Sunday November 27, 2022

An ‘if and but’ economy

February 11, 2022

LAHORE: We are running an ‘if’ and ‘but’ economy as we lack genuine economists who can guide the government in formulating better economic policies.

Most of the economists have a political tilt. They favour the policies of the political party they support no matter how irrational those policies may be.

Some economists serve different political parties when they are in power, but their input on policies is restricted to defending what the ruling party says. Genuine economists assert on transparency, level playing field for all and equal taxation on incomes derived from any source.

They recommend strengthening institutions and pruning them of political appointees. These recommendations do not suit any party that assumes power.

Parties, when in power, must oblige their supporters and party stalwarts. So, the slots of ministries are filled by senior party leaders even if they lack knowledge or expertise in the field they are asked to serve.

Top bureaucracy is expected to obey the commands of naive ministers or be prepared for transfer elsewhere. With policies formulated by non-experts and approved by party economists some vested interests are served, but not the country.

Every government immediately after assuming power consults representatives of trade and industry. Each representative advises measures that serve their sector.

They invariably seek protection in case they are domestic producers and duty and tax reduction if they are importers. Producers of basic raw materials seek high duty protection even if their total capacity is much less than the total consumption of that input in the country.

No one bothers to realise that higher input cost because of protection results in higher cost of the finished product. This diminishes the chances of export of that product and encourages imports of finished materials.

Our entrepreneurs are deadly against reforms. In contrast, the Indian entrepreneurs pleaded with their government to introduce reforms that are in vogue in successful economies around the world.

Indian businessmen realised early on that those reforms do hurt at the initial implementation stage, but are beneficial for all genuine businessmen in the long run.

Reforms ensure transparency and level playing field for all. Reforms take away the discretion of the ruling elite to take decisions and make appointments without merit.

Half-baked reforms in Pakistan have landed the economy in deep trouble. We are an agricultural country, but have failed to build new water reservoirs so essential for agricultural production.

Agricultural planners have negligible role in our agricultural output. The production of any crop is dependent on mother nature.

The crop would be bumper in case of timely rains and favourable weather. The ‘if’ in case of agriculture includes availability of quality seeds, availability of required fertiliser, and timely water.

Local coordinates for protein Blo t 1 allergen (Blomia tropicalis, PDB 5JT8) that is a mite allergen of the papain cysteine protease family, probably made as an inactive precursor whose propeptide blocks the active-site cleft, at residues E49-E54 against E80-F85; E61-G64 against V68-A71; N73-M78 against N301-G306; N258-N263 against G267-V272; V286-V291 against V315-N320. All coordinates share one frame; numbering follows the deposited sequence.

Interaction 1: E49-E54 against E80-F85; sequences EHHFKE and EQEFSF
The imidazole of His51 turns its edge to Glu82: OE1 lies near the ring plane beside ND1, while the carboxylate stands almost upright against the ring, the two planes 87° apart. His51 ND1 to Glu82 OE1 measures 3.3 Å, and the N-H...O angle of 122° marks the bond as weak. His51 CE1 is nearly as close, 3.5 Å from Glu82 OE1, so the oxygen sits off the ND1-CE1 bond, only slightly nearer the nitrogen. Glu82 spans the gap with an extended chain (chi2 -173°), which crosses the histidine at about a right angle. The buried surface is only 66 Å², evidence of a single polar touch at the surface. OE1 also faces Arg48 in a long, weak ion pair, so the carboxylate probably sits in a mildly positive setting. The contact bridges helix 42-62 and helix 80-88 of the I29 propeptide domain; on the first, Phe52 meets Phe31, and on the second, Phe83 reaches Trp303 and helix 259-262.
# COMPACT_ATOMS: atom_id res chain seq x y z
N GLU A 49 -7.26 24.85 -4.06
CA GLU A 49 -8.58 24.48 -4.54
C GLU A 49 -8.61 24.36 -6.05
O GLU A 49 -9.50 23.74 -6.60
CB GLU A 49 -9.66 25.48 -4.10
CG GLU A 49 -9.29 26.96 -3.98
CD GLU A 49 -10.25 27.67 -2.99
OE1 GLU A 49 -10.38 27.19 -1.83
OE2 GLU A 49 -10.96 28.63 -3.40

Production of wheat crops this year for instance would be badly affected due to shortage of urea fertiliser. The services provided by the agriculture extension department also play a major role in crop productivity.

Economic performance of our country has always been dependent on the extent of foreign inflows during any fiscal year. Inadequate foreign inflows hit GDP growth.

Due to our dependency on foreign inflows, our economic managers are unable to correctly predict the growth rate in any fiscal year. Indians on the other hand predict the expected growth rate for the next three years.

This need for foreign inflows has forced economic managers to attract dollars at high interest rates.

But in that too, there is a difference between owing the World Bank and owing on digital deposits.

If we owe the World Bank $10 billion, its interest rate averages one percent and at the completion of one year, the interest on loan would be $100.

In contrast, on $10 billion digital deposits, the country would have to pay $700 million as interest in one year. Another point worth noting is that World Bank loans are always for development purposes, and the development projects completed under the eyes of World Bank have the capability to service the loans. Digital accounts on the other hand are consumed to cover fiscal slippages of the government and the liability goes on increasing as the time passes.

Another avenue to increase foreign inflows are exports, which too are subject to subsidised and uninterrupted supply of power and gas. If the subsidies are withdrawn the exports nosedive.


    Mansoor is an intelligent and hardworking journalist and genuine analyst on economic issues. commented 9 months ago

    Mansoor is an intelligent and hardworking journalist and genuine analyst on economic issues.

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